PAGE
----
As shown in Figure 4, the frequency-to-voltage converter circuit generates an output with ripple on it. This ripple will be filtered out by the low-pass filter incorporated into the Level Shift and Amplify sub-circuit.

Figure 5 shows how I will represent the frequency-to-voltage converter as a circuit element.

Figure 5: Symbolic Representation of the Frequency-to-Voltage Converter.

The Ref pin shown in Figure 5 deserves some comment. It connects to the positive input pin of the operational amplifier. In a system with bipolar supplies, the Ref pin would be connected to ground. Because this is a single-power supply application, the Ref pin will be connected midway between ground and the supply voltage value. The single-supply setup will product a VOUT with a DC bias. This bias is removed by the Level Shift and Amplify stage.

### Level Shift and Amplify

Figure 6 shows the final stage of the circuit, which takes the output of the frequency-to-voltage converters and provides some amplification and removes the 2.5 V bias.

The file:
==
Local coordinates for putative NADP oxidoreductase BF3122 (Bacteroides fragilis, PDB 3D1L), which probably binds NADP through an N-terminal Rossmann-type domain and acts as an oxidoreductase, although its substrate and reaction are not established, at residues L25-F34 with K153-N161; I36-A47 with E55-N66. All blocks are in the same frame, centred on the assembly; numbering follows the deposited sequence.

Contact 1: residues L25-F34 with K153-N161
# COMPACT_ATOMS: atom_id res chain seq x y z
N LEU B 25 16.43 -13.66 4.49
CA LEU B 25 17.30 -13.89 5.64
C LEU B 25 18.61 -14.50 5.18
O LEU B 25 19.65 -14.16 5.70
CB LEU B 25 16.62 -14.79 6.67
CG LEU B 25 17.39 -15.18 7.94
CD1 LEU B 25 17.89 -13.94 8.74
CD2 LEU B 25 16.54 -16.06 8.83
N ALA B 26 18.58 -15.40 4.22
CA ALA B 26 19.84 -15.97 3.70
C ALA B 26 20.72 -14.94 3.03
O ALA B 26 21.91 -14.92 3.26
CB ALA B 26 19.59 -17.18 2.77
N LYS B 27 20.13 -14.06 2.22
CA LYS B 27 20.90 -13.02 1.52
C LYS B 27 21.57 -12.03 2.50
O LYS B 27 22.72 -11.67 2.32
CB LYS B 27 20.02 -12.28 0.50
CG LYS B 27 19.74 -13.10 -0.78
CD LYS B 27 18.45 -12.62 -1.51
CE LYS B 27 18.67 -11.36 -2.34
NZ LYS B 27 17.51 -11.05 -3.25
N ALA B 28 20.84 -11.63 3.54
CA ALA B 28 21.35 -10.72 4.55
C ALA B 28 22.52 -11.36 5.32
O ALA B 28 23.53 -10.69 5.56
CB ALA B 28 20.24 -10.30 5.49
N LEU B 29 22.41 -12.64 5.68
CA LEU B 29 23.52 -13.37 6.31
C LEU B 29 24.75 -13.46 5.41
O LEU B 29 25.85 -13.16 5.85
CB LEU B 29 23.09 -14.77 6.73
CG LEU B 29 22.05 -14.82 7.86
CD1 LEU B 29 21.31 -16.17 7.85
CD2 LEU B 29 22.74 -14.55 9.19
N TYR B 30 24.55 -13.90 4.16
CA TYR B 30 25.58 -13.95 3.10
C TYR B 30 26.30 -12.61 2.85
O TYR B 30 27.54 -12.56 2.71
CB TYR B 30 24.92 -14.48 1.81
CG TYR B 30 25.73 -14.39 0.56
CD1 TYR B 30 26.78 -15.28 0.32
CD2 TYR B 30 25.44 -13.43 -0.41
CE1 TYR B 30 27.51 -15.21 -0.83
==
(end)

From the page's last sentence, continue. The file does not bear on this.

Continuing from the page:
Figure 6: Output Circuit for Level Shift and Amplify Stage.

The component values can be selected as shown in Figure 7.

Figure 7: Component Selection for Output Circuit Stage.

### Entire Circuit

Figure 8 shows the whole circuit from my point of view.

Figure 8: Whole Circuit from a Block Diagram Viewpoint.

We can determine the components required as shown in Figure 9.

Figure 9: Check of Final Component Values.

## Conclusion

I went through this circuit in excruciating detail because I thought it does a nice job of illustrating the kind of interplay between physics and electronics that often occurs in analog sensor applications. Also, I have a circuit application that I am working on that will use a circuit related to this one and I wanted to review this work before I pressed on with my circuit.

## Appendix A: Derivation of Calibration Equation

The original article contains an equation that is useful for calibration. I derive his expression in Figure 10.

Figure 10: Derivation of Circuit Calibration Equation.

## Appendix B: Designing Linear Circuits with 4000 Series CMOS Parts

There are quite a few designers who still use 4000 series parts (in this case, 74HC4000 series). See this document for details on applying these digital parts in an analog application.

## Appendix C: Example of an Anemometer with 10 Hz per m/sec Output

I thought it was worthwhile showing some anemometers with 10 Hz per m/sec output. Both examples are powered.